The literal corridors of flux in Toronto are the expressways that encage the city, moving vehicles around the municipalities that make up this densely populated pocket of Southern Ontario. Leslie Peters has contributed four short tapes from her 400 series. All are shot from the window of a car moving on one of Toronto’s major expressways, an uncomplicated yet apt idea that captures the monotonous reverie of commuting. Geoffrey James has also moved to the periphery, mediating between the rural and the urban with a series of elevated highways and transit ramps that look almost as abandoned as Roman viaducts in Southern Europe. While suburban housing developments can seem like the last ring of inferno to inveterate urban dwellers, James reminds us that it’s not only city and country meeting in the 905 belt. His photograph, House on Zafarullah Khan Crescent, Maple Township (1999) depicts a brand new suburban tract home with the minaret of a mosque in the background. This picture can still give us a bit of a friss on – the shock of a newly recognized commonplace — but probably not for much longer.

While Ingelevics’ and McLachlin’s work subtly reveal what is hidden, two artists, Robin Collyer and Michael Awad, sharpen our insights by deleting from the visual record. Employing the simple device of digitally erasing all the signage in his photographs, Collyer adroitly demonstrates how language and commercial signifiers play a crucial role in constucting our urban landscapes. Michael Awad utilized a doctored reconnaissance camera that only records movement to strip the city of its buildings and extraneous visual noise. Except for a few streetcars and miscellaneous vehicles, all that remain are people, Torontonians in all their incredible diversity, shopping in Chinatown, strolling the Beaches boulevard, dancing in Caribana costumes.

“They should go home. Difference is not from here,” Karma Clarke-Davis intones in her videotape, Doom Eager: Heavy Duty Black (2001), reminding us that all is not well in this supposed multi-cultural paradise. In her expansive hybrid video (meshing the vernaculars of music video, performance art, travelogue documentaries and horror movies), she vamps around Toronto at night wearing her trademark thigh-high platform boots and a latex mask of Lucifer, all to a distorted recording of Black Sabbath at York Stadium. Thrown into this witch’s brew are images of Bosch’s Garden of Earthly Delights in digital meltdown and spiraling views of Toronto’s business district from a helicopter, all peppered with trenchant quotes from Pasolini’s essays and poems.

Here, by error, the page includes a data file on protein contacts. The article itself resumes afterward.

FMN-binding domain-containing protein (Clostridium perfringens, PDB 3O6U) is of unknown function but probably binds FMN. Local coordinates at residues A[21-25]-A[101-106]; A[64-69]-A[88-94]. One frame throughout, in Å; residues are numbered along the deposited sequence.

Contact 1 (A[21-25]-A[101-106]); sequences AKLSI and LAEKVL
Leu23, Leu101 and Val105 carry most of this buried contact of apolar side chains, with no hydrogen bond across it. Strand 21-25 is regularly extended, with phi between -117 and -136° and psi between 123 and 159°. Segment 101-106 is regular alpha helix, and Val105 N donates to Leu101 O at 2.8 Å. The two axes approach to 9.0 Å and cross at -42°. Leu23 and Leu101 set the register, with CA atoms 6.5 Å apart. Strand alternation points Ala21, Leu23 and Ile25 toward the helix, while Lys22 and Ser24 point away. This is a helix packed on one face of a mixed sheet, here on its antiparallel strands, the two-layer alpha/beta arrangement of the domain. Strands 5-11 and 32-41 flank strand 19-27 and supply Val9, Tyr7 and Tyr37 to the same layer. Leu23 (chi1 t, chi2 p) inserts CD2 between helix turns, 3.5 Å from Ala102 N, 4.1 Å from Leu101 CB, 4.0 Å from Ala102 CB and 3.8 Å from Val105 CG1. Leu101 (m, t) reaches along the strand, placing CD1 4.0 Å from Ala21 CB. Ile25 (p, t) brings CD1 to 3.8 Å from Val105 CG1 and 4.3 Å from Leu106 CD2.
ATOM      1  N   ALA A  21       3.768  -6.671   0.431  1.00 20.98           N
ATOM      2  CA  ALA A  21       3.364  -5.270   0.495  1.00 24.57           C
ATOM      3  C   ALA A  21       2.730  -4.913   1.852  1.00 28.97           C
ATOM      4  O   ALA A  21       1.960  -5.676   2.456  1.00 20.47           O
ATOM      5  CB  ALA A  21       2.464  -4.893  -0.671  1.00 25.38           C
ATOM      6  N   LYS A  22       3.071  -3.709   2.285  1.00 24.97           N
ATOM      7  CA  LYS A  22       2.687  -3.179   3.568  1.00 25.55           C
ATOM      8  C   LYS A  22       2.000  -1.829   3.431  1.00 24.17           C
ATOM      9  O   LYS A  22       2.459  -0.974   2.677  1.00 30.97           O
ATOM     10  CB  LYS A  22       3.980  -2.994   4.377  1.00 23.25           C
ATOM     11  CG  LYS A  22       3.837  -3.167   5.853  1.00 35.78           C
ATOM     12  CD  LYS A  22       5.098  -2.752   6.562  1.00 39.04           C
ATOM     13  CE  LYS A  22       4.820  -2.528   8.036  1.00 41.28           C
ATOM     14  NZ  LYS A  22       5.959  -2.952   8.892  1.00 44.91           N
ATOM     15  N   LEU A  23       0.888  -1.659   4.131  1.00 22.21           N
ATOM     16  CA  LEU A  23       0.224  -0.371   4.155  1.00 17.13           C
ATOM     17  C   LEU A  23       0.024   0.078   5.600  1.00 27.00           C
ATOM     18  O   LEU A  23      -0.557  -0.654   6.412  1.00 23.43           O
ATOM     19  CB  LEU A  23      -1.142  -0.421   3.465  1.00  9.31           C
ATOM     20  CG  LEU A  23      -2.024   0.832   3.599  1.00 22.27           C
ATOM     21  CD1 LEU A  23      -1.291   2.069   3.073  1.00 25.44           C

There are few cities where the buildings and architecture matter less in creating the prevailing Zeitgeist. It is a hard, caviling city and many gifted architects like Arthur Erikson (Roy Thompson Hall) and Morphosis (the University of Toronto’s Graduate Student Residence) have created mediocre buildings in Toronto, perhaps defeated by the contradictory desires of its citizens. The artists in this exhibition suggest that beauty happens in Toronto when you’re not looking for it. Perhaps, as McLachlin proffers, when you give in to animal impulses and flock to the ravines. Or as Rose Kallal imparts in her haunting suite of cibachrome prints, when insomnia is driving you through the industrial wasteland near Cherry Beach, the area designated for Olympic development, and you discover the abandoned docklands have transmuted into a sublime landscape shimmering in the nocturnal rain.

Philip Monk’s “Substitute City”